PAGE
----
Employment Law

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When a Domino’s Pizza worker sued for wage violations, it quickly became clear that a few thousand dollars was the most he was owed. His attorney wanted to settle, but Domino’s insisted on a three-day trial ...
According to National Labor Relations Board Chair Mark Gaston Pearce, the NLRB is on track to resolve by June 26 all cases that were returned to it when the Supreme Court ruled that three recess board appointments made in 2012 were unconstitutional.
Bumble Bee Tuna and two employees face felony OSHA violations after a maintenance worker was cooked alive inside a 35-foot oven at the company’s Santa Fe Springs facility.
A California sales executive is suing her employer after she was fired for disabling an app on her company-provided iPhone that tracked her whereabouts even during nonwork hours.
Q. An employee with epilepsy wants to bring a dog to work to assist her in the event of a seizure. Our business is not conducive to having animals at work. Must we permit her to bring her dog?
Surviving relatives of employees who were exposed to nuclear radiation at a La Jolla defense contractor’s facility are now eligible for compensation.
When it comes to circumventing the Fair Labor Standards Act, innovation may be born of hardship. The latest employer scheme to avoid paying overtime, workers’ comp premiums and payroll taxes comes out of Utah and Arizona, where several jointly owned construction firms have been requiring employees to become “member/owners” of the businesses.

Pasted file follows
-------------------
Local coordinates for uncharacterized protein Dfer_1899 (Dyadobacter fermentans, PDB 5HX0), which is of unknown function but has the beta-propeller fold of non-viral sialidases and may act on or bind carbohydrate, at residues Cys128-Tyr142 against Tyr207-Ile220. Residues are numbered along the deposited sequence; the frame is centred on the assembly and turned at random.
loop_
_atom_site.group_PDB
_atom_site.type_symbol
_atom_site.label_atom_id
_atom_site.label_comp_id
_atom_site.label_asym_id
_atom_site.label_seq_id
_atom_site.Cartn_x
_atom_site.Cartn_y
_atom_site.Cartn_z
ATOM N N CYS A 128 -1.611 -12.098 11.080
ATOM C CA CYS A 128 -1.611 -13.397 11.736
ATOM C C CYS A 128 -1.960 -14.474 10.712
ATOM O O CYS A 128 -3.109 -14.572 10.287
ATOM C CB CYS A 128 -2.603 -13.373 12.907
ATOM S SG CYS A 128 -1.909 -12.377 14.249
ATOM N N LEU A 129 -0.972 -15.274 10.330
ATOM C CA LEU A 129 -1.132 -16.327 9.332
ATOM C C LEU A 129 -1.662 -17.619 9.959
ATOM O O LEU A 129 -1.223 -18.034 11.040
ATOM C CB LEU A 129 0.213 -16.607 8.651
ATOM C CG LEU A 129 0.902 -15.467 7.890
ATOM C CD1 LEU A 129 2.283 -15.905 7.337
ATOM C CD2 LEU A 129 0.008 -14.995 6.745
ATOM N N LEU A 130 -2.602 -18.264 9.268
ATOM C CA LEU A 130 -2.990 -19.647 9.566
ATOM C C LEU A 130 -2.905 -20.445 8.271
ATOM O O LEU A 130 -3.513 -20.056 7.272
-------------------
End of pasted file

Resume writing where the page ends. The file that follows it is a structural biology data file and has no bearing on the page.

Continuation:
Two recent decisions from the Supreme Court of Texas and the 5th Circuit Court of Appeals are reminders that, under Texas law, it is difficult for employers to waive arbitration agreements.
The Supreme Court of the United States has ruled that premium tax credits are available to all qualified individuals, regardless of whether they buy health insurance through a state or federal exchange. The ruling leaves intact the employer free-rider penalties in the 34 states that have not established state exchanges. The case is King v. Burwell, No.  12-114.

Employers aren’t supposed to retaliate against employees who file wage-and-hour complaints against their employers. For quite some time now, there has been confusion over two things: first, whether the employee has to make a written complaint, and second, whether the complaint has to be made to a governmental agency like the Department of Labor. Now the 2nd Circuit Court of Appeals, which covers New York employers, has settled the issue.

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